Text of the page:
Things You'll Need
Disinfectant solution: household bleach and water with a 1:10 ratio or disinfectant solution containing .5 to 5 percent Phenolic
Borrow and rent fans and steam cleaners. This is much cheaper than buying them. Thoroughly clean the hard floor and the carpet. Disinfecting does no good if doing it to a dirty surface. Wash your hands frequently.
If your carpet is fully soiled, call a professional for a consultation. You may need to throw the carpet away. Properly ventilate the room you're working in. You do not want to breath in any cleaning chemical or sewage pathogen.
Sewer back-ups happen because of various causes, but the cleanup process is the same every time. Because you are dealing with bacteria and filth, take safety precautions and know when to call in the professionals. If it is a job you can do yourself, be sure to use protective measures to keep the sewage off your skin and out of your mouth, nose and eyes.
Clean your carpets after sewage overflow
Put on gloves, eye protection and a face mask to protect yourself from pathogens found in raw sewage.
Line a bucket with a plastic bag. Clear any solid waste off the carpet. Use a shovel or scoop and dump it in a bucket. You can transfer the waste to a larger, outside garbage can as the bucket fills up.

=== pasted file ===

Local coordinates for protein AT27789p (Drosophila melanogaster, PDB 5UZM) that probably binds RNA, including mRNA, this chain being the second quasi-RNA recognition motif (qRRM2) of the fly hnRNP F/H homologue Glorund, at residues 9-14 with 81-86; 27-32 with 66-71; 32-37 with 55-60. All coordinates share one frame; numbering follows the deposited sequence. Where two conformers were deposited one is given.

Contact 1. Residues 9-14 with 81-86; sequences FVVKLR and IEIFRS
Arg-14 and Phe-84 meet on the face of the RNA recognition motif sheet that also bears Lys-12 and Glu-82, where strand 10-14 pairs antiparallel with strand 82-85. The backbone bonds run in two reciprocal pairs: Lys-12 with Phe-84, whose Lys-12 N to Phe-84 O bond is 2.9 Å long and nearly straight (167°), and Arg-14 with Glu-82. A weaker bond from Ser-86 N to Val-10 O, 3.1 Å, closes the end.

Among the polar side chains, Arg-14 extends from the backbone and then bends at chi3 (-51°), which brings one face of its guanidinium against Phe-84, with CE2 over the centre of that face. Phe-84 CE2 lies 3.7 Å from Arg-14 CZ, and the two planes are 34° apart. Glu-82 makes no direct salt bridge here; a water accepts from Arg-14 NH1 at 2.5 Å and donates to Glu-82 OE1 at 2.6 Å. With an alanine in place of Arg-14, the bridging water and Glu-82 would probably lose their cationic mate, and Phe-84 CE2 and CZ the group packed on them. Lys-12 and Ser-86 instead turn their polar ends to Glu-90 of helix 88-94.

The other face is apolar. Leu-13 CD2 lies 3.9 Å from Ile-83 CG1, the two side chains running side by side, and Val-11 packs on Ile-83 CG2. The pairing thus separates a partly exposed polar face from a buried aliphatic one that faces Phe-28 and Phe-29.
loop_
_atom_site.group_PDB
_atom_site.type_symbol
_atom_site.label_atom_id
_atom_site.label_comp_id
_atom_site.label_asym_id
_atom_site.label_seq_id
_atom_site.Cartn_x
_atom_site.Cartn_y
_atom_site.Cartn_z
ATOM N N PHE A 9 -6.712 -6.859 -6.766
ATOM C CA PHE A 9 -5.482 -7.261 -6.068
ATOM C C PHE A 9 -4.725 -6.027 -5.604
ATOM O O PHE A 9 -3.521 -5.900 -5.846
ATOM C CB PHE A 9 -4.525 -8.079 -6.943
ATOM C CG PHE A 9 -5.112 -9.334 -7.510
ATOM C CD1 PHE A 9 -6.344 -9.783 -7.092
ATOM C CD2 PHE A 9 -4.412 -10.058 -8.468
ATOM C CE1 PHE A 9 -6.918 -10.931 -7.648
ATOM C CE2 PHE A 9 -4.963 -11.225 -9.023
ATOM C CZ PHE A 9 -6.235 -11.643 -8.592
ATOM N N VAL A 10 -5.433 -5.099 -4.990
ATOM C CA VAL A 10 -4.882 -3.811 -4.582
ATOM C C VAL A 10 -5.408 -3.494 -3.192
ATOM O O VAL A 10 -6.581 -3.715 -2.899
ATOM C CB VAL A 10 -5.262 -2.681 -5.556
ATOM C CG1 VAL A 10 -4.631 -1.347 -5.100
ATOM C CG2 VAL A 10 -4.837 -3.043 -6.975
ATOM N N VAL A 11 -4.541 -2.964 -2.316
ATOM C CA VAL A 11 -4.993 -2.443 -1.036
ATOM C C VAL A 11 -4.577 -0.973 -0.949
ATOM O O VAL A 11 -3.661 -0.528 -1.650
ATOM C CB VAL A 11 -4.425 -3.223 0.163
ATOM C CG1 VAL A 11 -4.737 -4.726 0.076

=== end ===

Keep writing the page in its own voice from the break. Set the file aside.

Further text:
Lift the carpet and the pad. Throw the pad away. After it is contaminated you cannot thoroughly clean or disinfect it. Lay the carpet over a few saw horses. Direct fans on the carpet to blow them dry. Open all windows and turn on a dehumidifier to aid in the drying process.
Scrub and disinfect the floor. Use a solution of 1 part bleach to 10 parts water, or a commercial cleaning solution like Lysol. Let the floor dry completely before laying down a new pad.
Lay the carpet after it is completely dry. Stretch it if necessary. Use a steam cleaner to clean the carpet, or hire a professional team to thoroughly clean and disinfect it. Position fans on the carpet to assist in the drying and keep the dehumidifier on to reduce the moisture content in the air.
Jennifer Erchul has been a freelance writer since 2002. Writing primarily about family and travel, her work has appeared in the "Idaho State Journal," "Portnuef Valley Parents Magazine" and "Western Flyfisher." She writes for numerous websites and is a published author. Erchul studied English and psychology at Concordia College in Moorhead, Minn.